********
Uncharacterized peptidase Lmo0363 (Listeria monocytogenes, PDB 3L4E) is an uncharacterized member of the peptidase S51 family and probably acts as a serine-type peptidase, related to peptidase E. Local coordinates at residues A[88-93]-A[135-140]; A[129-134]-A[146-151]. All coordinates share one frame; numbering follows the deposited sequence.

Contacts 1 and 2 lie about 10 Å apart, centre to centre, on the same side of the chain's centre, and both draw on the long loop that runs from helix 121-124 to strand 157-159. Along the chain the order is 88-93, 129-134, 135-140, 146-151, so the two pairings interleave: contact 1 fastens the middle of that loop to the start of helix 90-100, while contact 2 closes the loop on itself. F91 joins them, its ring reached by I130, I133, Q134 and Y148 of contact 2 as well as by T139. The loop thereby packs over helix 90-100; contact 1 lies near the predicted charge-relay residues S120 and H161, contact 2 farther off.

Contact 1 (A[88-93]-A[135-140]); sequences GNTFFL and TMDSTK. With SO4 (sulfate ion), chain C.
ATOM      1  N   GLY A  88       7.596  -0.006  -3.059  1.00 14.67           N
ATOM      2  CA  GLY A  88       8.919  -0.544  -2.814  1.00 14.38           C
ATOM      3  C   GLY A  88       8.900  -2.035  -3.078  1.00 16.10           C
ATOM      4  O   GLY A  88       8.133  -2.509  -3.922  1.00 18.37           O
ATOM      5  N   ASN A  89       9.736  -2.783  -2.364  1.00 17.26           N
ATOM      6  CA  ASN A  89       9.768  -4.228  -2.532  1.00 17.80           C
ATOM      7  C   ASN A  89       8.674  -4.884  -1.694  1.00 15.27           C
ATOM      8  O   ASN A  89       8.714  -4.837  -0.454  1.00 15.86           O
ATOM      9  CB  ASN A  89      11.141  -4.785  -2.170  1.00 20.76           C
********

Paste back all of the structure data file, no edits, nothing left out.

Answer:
Uncharacterized peptidase Lmo0363 (Listeria monocytogenes, PDB 3L4E) is an uncharacterized member of the peptidase S51 family and probably acts as a serine-type peptidase, related to peptidase E. Local coordinates at residues A[88-93]-A[135-140]; A[129-134]-A[146-151]. All coordinates share one frame; numbering follows the deposited sequence.

Contacts 1 and 2 lie about 10 Å apart, centre to centre, on the same side of the chain's centre, and both draw on the long loop that runs from helix 121-124 to strand 157-159. Along the chain the order is 88-93, 129-134, 135-140, 146-151, so the two pairings interleave: contact 1 fastens the middle of that loop to the start of helix 90-100, while contact 2 closes the loop on itself. F91 joins them, its ring reached by I130, I133, Q134 and Y148 of contact 2 as well as by T139. The loop thereby packs over helix 90-100; contact 1 lies near the predicted charge-relay residues S120 and H161, contact 2 farther off.

Contact 1 (A[88-93]-A[135-140]); sequences GNTFFL and TMDSTK. With SO4 (sulfate ion), chain C.
ATOM      1  N   GLY A  88       7.596  -0.006  -3.059  1.00 14.67           N
ATOM      2  CA  GLY A  88       8.919  -0.544  -2.814  1.00 14.38           C
ATOM      3  C   GLY A  88       8.900  -2.035  -3.078  1.00 16.10           C
ATOM      4  O   GLY A  88       8.133  -2.509  -3.922  1.00 18.37           O
ATOM      5  N   ASN A  89       9.736  -2.783  -2.364  1.00 17.26           N
ATOM      6  CA  ASN A  89       9.768  -4.228  -2.532  1.00 17.80           C
ATOM      7  C   ASN A  89       8.674  -4.884  -1.694  1.00 15.27           C
ATOM      8  O   ASN A  89       8.714  -4.837  -0.454  1.00 15.86           O
ATOM      9  CB  ASN A  89      11.141  -4.785  -2.170  1.00 20.76           C